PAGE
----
The technical documentation for the Tobacco Warehouse in Gdynia was completed in 1930, under the name “The Design of the Tobacco Raw Material Warehouse in Gdynia Port” by Stefan Szyller. The architectural character of the Polish Tobacco Monopoly Warehouse from the turn of the 20s and 30s of the 20th century represents a form of modernised classicism. Though today, the brick face of the elevation is painted and its original symbolism was not reconstructed after World War II, the former Tobacco Warehouse remains one of the best preserved historic facilities from the interwar period in the port which were not transformed by subsequent redevelopments. During the construction, which was completed in the same year (1930) by the F. Skąpski and Company Construction Office and Engineering Company SA, the five storey warehouse which was the main part of facility, was completed. The two three-storey wings, which can be seen in the design, were connected to the main structure with passages. Offices, the staff’s apartments and smaller warehouses were supposed to be there, however, these parts were never completed. The Polish Tobacco Monopoly was the investor behind the magnificent Tobacco Warehouse which was also referred to as “temporary”. It was constructed in the second line of buildings on the Polish Quay.
As it was located at a certain distance from the quay, the warehouse was designed for long-term storage, sorting and fractioning of the tobacco raw material which was imported for the Monopoly’s production plant from England, the USA as well as French and Italian colonies.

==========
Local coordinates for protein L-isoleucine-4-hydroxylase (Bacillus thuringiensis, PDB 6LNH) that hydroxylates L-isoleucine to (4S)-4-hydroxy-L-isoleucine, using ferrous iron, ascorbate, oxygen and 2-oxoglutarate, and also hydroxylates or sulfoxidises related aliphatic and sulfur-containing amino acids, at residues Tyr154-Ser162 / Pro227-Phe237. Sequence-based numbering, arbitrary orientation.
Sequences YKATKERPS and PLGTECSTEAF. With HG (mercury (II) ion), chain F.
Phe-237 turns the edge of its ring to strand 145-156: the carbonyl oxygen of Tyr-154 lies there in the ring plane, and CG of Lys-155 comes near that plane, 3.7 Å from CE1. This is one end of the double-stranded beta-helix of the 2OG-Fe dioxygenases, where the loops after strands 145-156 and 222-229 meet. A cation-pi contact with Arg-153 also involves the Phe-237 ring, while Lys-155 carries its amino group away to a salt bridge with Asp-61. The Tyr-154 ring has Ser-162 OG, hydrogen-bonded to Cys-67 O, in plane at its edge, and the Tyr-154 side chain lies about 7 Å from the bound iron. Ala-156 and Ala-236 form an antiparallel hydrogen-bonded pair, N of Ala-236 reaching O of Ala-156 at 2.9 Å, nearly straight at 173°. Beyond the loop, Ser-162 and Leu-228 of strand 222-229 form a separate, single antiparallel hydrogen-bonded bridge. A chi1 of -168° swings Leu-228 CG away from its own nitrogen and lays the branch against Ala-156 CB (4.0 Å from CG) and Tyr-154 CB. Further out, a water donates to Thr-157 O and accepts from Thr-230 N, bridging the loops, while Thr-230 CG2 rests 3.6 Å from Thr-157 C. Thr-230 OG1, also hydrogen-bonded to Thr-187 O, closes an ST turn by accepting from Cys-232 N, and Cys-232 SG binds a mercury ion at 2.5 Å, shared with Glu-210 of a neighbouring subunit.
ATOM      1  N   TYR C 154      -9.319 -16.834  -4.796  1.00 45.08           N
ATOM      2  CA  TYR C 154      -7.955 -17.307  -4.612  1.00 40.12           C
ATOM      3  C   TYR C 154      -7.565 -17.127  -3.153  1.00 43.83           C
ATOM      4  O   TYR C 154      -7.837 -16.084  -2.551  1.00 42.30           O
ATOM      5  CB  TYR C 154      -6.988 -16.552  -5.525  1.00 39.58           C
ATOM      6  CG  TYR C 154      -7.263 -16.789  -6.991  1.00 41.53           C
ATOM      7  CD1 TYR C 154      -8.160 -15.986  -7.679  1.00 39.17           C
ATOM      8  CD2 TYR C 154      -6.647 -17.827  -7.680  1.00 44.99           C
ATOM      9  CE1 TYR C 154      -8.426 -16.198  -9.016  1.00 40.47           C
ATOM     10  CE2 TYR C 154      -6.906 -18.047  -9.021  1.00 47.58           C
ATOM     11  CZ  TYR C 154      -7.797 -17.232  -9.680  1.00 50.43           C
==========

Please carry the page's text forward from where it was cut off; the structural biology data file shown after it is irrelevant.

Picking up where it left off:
The design was approved by the head of the Polish Tobacco Monopoly Department and Władysław Szewernowski MSc of the Port of Gdynia Construction Office in the Maritime Department of the Ministry of Industry and Trade on 26th June 1930.
The designer, Stefan Szyller, made references to the Polish renaissance and baroque which were typical of his architectural work. However, he used little decoration or detail on the solid base of the elevation and the reinforced-concrete frame structure which then was considered modern.
In the design of the Gdynia Tobacco Warehouse as well as in the designs of the other warehouses for the Polish Tobacco Monopoly, a reinforced concrete frame was used and the elevations were left unplastered. This made the outline of the structure grid more noticeable. It was partly glazed and partly covered with decorative face brick. Apart from that, a decorative, geometric, rhombus pattern of dark, overturned bricks was applied in the designs.
A darker colour outlines the main axis and the corner structures as well as the upper floor of the warehouse. The classic composition is complemented by the rhombus ornaments made of dark, coloured bricks (overburned brick) which is integrated with the brick face of the particular parts of the elevation. However, finally, this decoration was not completed. It might have been because of its historical character (references to Gothic architecture) or, less likely, due to material shortages.